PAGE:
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Historical Perspective c: Managing wildlife resources is largely a problem in land and water use. What can be done at present often is indicated by past events, insofar as these can be interpreted reliably. The coming of Caucasian man to North America vastly altered the complex of pristine plant-animal communities. It appears reasonable to assume that most such communi- ties represented a stage in a developmental series of types trending toward stability. The progression of changes was monitored by climate, conditioned by the substrate, and often modified or suspended by the influences of animals or aboriginal man. Although the dynamics of natural ecosystems are too little understood, biological investigations since 1920 have revealed relationships sufficiently consistent for guid- ance in many aspects of resource use. It is axiomatic that every currently living thing evolved as part of a working association of plants and animals (see Taylor, 19491. Thus, no species can now reproduce and survive in self-dependence outside such a community, each having specific relationships that limit the condi- tions under which it can exist. Whether it is broadly tolerant or highly specialized is likely to be reflected in its present distribution and how it has responded to alterations in environment. PRIMITIVE CONDITIONS IN NORTH AMERICA The record of faunal and floral events on this continent falls far short of a desirable level of detail, but major changes are fairly well known.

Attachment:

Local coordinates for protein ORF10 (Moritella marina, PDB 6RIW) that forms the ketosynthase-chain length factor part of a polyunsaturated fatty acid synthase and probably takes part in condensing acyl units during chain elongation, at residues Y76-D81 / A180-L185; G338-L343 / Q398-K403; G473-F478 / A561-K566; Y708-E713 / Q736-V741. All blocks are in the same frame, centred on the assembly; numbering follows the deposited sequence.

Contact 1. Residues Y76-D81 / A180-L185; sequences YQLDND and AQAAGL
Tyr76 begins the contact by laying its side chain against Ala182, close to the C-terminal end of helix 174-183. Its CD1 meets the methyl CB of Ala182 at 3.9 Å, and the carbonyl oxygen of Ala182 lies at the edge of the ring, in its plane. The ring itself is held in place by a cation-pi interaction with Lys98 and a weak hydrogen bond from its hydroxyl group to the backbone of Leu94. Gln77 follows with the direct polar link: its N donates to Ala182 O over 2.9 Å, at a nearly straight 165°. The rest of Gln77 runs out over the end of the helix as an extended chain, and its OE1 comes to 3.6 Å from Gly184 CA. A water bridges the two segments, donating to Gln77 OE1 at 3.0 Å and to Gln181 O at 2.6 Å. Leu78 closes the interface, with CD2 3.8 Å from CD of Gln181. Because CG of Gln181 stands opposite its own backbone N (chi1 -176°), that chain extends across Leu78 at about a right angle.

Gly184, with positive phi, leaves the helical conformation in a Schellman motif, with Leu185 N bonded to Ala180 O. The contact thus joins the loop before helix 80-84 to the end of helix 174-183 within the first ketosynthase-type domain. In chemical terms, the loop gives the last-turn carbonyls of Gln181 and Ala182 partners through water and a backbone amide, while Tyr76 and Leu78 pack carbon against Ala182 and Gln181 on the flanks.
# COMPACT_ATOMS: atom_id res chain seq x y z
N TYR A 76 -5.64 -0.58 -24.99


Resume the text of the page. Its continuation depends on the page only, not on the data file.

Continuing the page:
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2 Land Use and Wildlife Resources Pre-Columbian vegetation patterns probably approximated those mapped by Kuchler (1964) as "potential natural vegetation." Then, as now, any large area so characterized might encompass any or all stages in the sere. Testimony to the ultimate ascendancy of geological erosion is im- plicit in such fo~ations as the ancient stubs of the Appalachians, mas- sive river deltas, extensive loess deposits, and the slope of land from the foot of the Rockies eastward. Yet the stabilizing influence of vege- tation is also manifest, and not alone in the attainment of a self- perpetuating stage. At each step of succession there is a countering and buffering of the degrading action of water, wind, heat, cold, and animal life. In terms of the general thrift and coverage of vegetation, it is hardly to be doubted that in the late fifteenth century the land surface of this continent was undergoing a slower rate of change than at any time after the white man's enterprise became effective. Marsh (1864) clearly perceived these relationships more than a century ago. Aftermath of Glaciation As compared with much of the earth's surface, North America is largely a young land. The final phases of continental and alpine glacia- tion in mid-latitudes were only 8 to 10 thousand years in the past. After recession of the ice, further climatic perturbations induced ex- tensive biogeographic advances and retreats that left species and com- munity isolates as witness to their passage (Sears, 1948; Deevey, 1949; Smith, 19571. Of special significance was extension of the "prairie peninsula" eastward presumably during a dry period of the Hypsi- thermal Interval (Gleason, 1922; Transeau, 1935; Deevey and Flint, 1957), with grassland relicts remaining to mark the way, and even a heath-adapted prairie chicken established on the Atlantic coastal bar- rens (Gross, 19281. As pointed out by Sears (1942), some of the evi- dences of past xerothermic conditions may survive from interglacial, even Tertiary, climatic episodes. A major faunal occurrence of postglacial times was extinction of many species of North American large mammals-camels, llamas, horses, bison, muskoxen, pronghorns, stag-moose, peccaries, mammoths, mast- odons, ground sloths, giant beavers, and certain carnivores (Flint, 1957; Martin, 1958-19671. The disappearance of this megafauna has not been satisfactorily explained, but it was in progress during the period of roughly 12,000 to 5,000 B.C., when early men were numerous and active. Well-developed hunting cultures were widely distributed across